- In the 2nd line a description is given using the meta data syntax. This description is included in the output next to the return value. The meta data block must be located at the beginning of the file right after the hash-bang line without any intermediate lines. All lines must pre prefix by ## .
- The 3rd line declares that the test is safe to be run on any system, even systems already in production.
- The 4th line implements the tests.
The meta data information consists of consecutively lines, which directly follow the hash-bang line. The block ends at the first line not prefixed by ## . Without that prefix the format follows YAML. This allows other programs to parse that information as well and also allows custom data (severity, author, ...) to be added. ucs-test uses the following entries:
A text used as a description for this test, which is displayed together with the test result when the test is run. The text can span multiple lines, which allows adding detailed information. How much of the description is displayed depends on the chosen output format.
## desc: A short text ## desc: | ## A shot text for displaying. ## A longer text, which describes the test in more detail.
A list if bug numbers from the Univention Bugzilla. Depending on the chosen output format (for example html), reports will include links to the referenced bugs.
## bugs:  ## bugs: ## - 23527
A list of ticket numbers from the Univention OTRS. Depending on the chosen output format (for example html), reports will include links to the referenced tickets.
## otrs: [2012031912061xxx]
A mapping from UCS versions number (major.minor-patchlevel) to the strings found, fixed und skip. This allows to differentiate the return values and to distinguish between tests, which are for known not-yet-fixed bugs, and tests, which should be fixed but fail again.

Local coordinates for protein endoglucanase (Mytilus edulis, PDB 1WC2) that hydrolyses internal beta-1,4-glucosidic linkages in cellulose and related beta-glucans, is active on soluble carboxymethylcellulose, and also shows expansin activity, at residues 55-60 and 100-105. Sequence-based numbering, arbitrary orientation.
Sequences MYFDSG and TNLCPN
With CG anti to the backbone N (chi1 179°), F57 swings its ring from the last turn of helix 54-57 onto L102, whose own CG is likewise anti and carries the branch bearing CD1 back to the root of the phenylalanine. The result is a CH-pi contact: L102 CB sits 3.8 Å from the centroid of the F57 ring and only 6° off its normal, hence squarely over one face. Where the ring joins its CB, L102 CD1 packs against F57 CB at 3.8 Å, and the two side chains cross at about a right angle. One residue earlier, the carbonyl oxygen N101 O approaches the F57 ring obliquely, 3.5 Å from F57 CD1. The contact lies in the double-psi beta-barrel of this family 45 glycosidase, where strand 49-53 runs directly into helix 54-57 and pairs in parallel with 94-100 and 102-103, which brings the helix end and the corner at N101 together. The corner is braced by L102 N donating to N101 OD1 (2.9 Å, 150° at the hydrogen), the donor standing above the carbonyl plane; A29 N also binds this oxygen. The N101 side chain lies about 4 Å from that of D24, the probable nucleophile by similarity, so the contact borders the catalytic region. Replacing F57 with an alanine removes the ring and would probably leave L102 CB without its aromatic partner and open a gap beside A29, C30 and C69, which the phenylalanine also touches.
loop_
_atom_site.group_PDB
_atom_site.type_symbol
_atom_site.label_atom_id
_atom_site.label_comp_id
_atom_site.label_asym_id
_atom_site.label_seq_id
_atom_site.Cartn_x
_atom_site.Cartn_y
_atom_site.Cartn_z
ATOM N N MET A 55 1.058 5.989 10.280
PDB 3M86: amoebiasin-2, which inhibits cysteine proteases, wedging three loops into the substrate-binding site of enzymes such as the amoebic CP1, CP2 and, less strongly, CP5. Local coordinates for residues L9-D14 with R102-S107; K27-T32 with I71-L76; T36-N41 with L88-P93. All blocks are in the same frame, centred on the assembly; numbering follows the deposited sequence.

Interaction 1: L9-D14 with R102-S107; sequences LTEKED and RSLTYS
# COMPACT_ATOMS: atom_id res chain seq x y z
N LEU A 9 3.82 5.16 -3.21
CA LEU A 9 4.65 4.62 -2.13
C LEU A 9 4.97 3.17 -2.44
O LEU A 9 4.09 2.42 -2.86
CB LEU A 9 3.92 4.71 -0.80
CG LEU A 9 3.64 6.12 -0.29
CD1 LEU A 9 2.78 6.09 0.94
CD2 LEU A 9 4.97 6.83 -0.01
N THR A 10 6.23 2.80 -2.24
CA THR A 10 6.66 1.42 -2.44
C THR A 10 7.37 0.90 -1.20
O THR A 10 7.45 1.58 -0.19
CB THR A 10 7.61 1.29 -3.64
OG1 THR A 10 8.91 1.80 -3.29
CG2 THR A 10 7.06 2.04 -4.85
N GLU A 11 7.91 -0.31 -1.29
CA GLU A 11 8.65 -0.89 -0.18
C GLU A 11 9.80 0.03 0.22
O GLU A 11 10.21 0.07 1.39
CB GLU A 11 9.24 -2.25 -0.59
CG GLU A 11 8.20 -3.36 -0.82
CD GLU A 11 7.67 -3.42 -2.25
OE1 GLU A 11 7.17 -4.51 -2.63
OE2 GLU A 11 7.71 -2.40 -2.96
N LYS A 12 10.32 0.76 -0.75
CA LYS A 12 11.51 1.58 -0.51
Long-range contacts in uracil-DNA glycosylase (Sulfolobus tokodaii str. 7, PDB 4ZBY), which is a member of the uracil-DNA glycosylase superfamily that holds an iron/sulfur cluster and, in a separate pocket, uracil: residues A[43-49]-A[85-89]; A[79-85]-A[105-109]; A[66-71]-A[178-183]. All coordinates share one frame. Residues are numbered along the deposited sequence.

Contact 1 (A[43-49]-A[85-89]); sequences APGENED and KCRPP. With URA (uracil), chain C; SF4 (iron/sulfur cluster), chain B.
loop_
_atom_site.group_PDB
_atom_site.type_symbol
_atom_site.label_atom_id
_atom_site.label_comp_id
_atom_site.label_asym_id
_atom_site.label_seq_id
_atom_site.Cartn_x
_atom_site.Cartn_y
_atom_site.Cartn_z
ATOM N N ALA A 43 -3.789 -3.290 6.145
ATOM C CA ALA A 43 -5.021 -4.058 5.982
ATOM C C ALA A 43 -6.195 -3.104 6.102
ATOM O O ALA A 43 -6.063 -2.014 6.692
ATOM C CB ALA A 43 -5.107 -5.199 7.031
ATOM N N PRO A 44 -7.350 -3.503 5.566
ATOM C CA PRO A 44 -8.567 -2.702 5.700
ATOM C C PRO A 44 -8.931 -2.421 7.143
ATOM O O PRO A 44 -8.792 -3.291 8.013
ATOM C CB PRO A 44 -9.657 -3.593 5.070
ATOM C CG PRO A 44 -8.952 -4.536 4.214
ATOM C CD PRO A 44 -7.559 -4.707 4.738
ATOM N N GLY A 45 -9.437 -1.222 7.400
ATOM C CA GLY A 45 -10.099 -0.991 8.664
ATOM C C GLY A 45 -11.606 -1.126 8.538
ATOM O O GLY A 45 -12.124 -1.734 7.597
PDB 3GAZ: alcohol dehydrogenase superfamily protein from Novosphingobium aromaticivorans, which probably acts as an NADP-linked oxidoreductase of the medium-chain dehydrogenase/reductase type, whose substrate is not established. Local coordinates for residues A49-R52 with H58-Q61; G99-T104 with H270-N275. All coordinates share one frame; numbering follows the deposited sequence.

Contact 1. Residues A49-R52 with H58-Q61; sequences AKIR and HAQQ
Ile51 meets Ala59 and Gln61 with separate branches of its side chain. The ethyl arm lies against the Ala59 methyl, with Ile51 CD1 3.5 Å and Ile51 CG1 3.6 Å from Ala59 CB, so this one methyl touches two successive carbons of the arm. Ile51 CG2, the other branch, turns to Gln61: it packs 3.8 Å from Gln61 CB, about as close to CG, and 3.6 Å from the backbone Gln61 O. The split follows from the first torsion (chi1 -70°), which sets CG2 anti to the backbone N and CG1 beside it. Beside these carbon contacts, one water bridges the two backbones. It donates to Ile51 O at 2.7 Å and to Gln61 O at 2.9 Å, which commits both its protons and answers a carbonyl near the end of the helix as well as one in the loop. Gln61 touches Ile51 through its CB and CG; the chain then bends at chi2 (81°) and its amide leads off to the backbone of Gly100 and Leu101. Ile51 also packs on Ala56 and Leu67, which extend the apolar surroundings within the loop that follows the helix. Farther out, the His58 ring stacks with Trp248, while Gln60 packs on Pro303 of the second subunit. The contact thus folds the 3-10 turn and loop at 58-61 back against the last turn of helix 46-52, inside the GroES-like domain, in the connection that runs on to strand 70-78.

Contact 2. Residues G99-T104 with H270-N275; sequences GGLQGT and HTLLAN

- the bug is relevant starting from that version.
- the bus was fixed in this version and should not trigger.
- the test should be skipped since that version.
## version: ## 2.0-0: found ## 2.1-0: fixed ## 3.0-0: skip
A list of tags, which can be used to group tests. This can be used to either run only a specific subset of all installed tests or prevent some tagged tests from running. The name for tags can be chosen freely, but the following words have special meaning:
- SKIP, WIP
- The test will be skipped by default, because — for example — the implementation is still work in progress.
- Marks the tests as a basic test, which should be run on all systems to assert a sound installation.
## tags: [WIP] ## tags: ## - my-tag
A list of UCS role names. The test is only run on systems, which match the role name explicitly listed here. The default is to allow the test to run on all roles.
## roles: ## - domaincontroller_master ## - domaincontroller_backup ## - domaincontroller_slave ## - memberserver ## - basesystem ## - managedclient ## - mobileclient ## - fatclient
Inverse list for UCS role names. The test is skipped on systems, which match the role name listed here. Overlaps with roles will abort the test.
## roles: [basesystem]
Requires or prohibits the system to be joined. Otherwise the test is not run. By default the join status is irrelevant and the test is run on all systems.